The whole thing is disgusting. I understand that politics can be dirty. But that dirty? Suggesting, almost accusing, one’s political opponents of hiring hit men for unknown and unspecified reasons in some unnamed people’s interest? It boggles the mind.

Individual initiative versus centralized bureaucracy: The Hungarian case

We often talk about the incompetence of the Orbán government. Top positions go to devoted party cadres. Expertise doesn’t matter much. Party loyalty, on the other hand, is paramount. Or, even better, loyalty to Viktor Orbán.

This incompetence, however, is not confined to the upper echelons; it permeates every level of the administration. It is enough to think of the painfully inadequate response by the government agency responsible for emergency services during the March 14-15 snowstorm. I understand that in the wake of all the winter snow the rivers are now rising and some roads are already under water. We’ll see how the Hungarian version of FEMA handles the next emergency situation. I’m sure that, whatever the case, the prime minister will once again think they are doing a “heck of a job.”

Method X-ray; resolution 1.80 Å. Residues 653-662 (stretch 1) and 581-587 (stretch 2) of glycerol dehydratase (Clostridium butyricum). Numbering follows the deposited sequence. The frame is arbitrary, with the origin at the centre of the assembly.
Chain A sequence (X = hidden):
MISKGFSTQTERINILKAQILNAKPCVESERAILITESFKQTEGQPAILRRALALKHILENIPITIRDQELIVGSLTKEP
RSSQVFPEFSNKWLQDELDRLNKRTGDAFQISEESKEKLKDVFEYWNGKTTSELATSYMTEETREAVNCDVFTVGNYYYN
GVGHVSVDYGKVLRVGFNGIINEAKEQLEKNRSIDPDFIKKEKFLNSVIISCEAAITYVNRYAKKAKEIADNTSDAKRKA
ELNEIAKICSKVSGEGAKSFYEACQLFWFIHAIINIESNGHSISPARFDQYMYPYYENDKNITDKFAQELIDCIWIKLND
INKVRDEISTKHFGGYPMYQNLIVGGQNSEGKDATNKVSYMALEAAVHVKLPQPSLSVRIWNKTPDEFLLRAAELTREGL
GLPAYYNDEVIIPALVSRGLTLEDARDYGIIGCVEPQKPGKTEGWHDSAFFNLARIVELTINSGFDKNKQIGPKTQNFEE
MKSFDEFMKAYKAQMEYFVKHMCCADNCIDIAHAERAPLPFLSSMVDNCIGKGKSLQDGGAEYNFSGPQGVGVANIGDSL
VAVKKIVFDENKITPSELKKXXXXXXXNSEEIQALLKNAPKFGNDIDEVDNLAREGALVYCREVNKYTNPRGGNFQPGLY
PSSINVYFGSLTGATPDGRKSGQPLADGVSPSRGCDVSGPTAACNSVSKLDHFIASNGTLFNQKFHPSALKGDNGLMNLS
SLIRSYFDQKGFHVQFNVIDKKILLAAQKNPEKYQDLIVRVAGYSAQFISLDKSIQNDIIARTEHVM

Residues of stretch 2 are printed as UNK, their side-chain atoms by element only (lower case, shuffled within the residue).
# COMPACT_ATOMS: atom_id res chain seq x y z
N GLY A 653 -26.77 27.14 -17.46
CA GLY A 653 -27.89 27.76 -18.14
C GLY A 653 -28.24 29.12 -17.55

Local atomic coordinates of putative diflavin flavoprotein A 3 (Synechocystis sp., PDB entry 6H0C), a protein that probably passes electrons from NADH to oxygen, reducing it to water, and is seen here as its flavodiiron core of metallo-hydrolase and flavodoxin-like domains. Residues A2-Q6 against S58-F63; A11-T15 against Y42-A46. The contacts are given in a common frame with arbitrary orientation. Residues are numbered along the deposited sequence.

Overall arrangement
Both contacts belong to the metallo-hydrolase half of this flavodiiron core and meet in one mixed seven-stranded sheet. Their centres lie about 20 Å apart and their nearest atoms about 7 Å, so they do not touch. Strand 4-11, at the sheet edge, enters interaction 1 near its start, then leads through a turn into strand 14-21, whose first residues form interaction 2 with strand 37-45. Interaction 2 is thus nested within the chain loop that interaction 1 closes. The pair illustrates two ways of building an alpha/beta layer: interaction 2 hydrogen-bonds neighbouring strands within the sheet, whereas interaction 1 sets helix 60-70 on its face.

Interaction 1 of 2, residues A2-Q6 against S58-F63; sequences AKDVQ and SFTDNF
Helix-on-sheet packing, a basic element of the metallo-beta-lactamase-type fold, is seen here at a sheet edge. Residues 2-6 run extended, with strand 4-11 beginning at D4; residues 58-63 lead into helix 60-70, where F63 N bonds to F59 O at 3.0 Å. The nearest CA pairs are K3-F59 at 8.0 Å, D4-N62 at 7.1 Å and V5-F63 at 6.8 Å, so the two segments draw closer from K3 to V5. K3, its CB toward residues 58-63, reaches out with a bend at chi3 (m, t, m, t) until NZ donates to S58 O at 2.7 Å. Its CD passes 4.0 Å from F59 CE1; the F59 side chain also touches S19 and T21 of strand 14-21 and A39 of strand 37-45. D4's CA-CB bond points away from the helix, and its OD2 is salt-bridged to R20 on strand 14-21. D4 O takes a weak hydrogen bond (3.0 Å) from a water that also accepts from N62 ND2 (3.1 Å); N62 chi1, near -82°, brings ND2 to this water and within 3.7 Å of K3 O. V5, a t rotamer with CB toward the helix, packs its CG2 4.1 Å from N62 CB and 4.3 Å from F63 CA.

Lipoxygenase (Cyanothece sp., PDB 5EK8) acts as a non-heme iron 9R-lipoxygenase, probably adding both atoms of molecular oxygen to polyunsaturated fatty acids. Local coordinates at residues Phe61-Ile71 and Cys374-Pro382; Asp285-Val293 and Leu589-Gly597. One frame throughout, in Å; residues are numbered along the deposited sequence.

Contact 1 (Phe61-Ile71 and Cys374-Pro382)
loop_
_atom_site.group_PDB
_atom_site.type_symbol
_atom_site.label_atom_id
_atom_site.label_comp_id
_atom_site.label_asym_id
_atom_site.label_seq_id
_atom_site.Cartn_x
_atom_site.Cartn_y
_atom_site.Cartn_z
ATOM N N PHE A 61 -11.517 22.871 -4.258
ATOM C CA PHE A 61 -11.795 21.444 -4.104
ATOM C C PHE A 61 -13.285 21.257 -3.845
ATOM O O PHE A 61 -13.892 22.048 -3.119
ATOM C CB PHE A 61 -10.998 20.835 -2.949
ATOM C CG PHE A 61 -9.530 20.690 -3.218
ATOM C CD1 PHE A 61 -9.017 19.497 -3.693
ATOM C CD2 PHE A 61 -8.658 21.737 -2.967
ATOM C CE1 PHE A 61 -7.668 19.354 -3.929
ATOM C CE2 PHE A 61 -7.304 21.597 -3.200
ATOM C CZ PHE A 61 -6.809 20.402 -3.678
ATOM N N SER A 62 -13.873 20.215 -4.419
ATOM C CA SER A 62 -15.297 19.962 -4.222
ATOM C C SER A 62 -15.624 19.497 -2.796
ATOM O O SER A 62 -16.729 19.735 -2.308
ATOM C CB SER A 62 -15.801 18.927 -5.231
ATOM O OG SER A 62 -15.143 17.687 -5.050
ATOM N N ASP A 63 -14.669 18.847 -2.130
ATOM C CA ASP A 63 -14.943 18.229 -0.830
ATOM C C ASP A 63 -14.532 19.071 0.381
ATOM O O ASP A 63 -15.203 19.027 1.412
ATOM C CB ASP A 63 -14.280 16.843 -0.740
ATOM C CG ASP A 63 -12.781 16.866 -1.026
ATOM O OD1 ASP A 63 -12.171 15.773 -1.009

Individual initiativeThis government is particularly inept, but even better organized administrations have often failed to address national problems in a meaningful way. Consider, for instance, government efforts at tackling the plight of the Roma population. Over many years a lot of money has been poured into projects with very little to show for it. Yes, there are a few hopeful signs. More Gypsy boys and girls finish high school and the number of those who don’t even finish eight grades is on the decline. Yes, a few more Roma youth end up in college but not enough. The task is enormous and certainly one cannot expect overnight miracles, but it is becoming obvious that government alone is incapable of solving the problem.